New method for making functional textiles and fibers

Plasma technology is used to modify the chemical structure as well as the topography of textiles, foils, composites and other fibrous material. It has the ability to add functional characteristics to materials, for example water resistance or absorption, antibacterial properties, improved adhesion etc. Conventional plasma systems are established in the industry but have the disadvantage that they operate at vacuum, have a small treatment surface or operate at high temperatures. TNO has developed a technology that overcomes these drawbacks and is well suited for continuous production processes.

For coating of materials with very thin layers (300nm), TNO has developed SDBD (Surface Dielectric Barrier Discharge) Plasma. This plasma, generated at room temperature and atmospheric pressure, can be precisely controlled and can therefore easily be used in a continuous production process. For example, SDBD plasma can provide a hydrophobic coating on the individual fibers, thus maintaining breathability and natural feel of cotton. Main advantages are:

  • Almost at room temperature (Application for temperature sensitive materials)
  • Dry process (no need to dry or for waste water)
  • Applicable in continuous process
  • Operates under atmospheric pressure
  • Easy control of power and coating process
  • Up scalable to production widths up to 4 m
  • Low energy consumption


SDBD plasma technology can be applied for activation or coating of textile, foils, composites etc. in order to achieve an improved:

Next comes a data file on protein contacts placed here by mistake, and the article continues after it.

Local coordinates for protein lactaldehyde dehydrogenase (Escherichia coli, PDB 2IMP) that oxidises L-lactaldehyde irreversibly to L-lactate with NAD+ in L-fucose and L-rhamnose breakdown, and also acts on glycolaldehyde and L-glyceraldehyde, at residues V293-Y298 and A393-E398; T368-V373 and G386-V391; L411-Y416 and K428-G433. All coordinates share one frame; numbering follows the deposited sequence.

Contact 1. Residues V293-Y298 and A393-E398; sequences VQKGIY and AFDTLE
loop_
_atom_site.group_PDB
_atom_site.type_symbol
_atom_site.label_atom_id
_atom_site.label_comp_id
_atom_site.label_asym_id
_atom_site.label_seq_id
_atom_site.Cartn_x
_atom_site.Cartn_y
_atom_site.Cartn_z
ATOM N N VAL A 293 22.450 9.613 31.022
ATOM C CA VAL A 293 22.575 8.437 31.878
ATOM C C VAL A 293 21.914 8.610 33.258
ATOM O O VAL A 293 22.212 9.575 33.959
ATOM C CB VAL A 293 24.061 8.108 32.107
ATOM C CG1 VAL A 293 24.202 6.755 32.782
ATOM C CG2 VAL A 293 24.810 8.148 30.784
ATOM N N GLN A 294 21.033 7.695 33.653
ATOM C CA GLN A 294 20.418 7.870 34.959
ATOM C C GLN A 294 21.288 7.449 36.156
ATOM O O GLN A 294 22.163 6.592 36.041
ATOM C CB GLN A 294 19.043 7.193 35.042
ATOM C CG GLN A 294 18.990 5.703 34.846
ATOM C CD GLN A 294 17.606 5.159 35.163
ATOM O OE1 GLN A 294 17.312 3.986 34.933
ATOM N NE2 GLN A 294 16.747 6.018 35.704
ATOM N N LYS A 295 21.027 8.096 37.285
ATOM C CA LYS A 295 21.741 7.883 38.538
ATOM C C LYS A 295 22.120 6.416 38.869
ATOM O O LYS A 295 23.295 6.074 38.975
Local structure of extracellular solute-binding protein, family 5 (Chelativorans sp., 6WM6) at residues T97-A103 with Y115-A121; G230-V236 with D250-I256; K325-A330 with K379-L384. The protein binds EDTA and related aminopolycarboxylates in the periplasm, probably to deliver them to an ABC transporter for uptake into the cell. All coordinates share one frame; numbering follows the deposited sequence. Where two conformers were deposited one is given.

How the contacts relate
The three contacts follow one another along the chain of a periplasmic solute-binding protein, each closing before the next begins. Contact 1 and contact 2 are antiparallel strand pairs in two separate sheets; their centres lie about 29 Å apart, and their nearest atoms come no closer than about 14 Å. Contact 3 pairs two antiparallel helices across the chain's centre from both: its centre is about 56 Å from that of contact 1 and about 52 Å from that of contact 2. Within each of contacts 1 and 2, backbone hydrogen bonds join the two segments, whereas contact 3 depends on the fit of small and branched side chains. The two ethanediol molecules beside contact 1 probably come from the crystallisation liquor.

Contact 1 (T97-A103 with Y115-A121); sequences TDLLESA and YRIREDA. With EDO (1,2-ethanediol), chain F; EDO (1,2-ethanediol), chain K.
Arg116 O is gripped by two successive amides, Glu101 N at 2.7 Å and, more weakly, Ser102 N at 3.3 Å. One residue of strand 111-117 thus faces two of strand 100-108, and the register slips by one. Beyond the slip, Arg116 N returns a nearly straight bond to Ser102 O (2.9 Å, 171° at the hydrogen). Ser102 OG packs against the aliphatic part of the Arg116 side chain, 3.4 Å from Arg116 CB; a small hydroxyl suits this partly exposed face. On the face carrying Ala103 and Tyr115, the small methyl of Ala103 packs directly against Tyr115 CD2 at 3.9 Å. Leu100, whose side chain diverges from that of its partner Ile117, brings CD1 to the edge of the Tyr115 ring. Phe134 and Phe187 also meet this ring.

• Adhesion
  • Dyeability
  • Corrosion resistance
  • Antimicrobial characteristics
  • UV protection
  • etc.

Technical Summary

SDBD plasma created by adding electrical energy to the gas near the surface. The substrate, for instance cotton, is guided through the plasma with a roll to roll system. A gaseous precursor can be added over the plasma to achieve the optimum coating effect. Various demonstrations have been given with astonishing results to the customer, at low operational costs. The technique has been applied in several pilot applicatiosn to enhance the properties of fibers and textiles. Some examples are:

  • Hydrophobization of cotton
  • Anti-microbial layers in bandages
  • Corrosion protective coatings on metallized fabrics
  • Increase of surface energy of Polyethylene fibers
  • Dying of Polypropylene foil
  • Improved adhesion of PET fabric to a PU or PVC coatings

License - Stage of Development


License - Proposal

licensing opportunity and research collaboration

License - TNO reference number

Licensing opportunities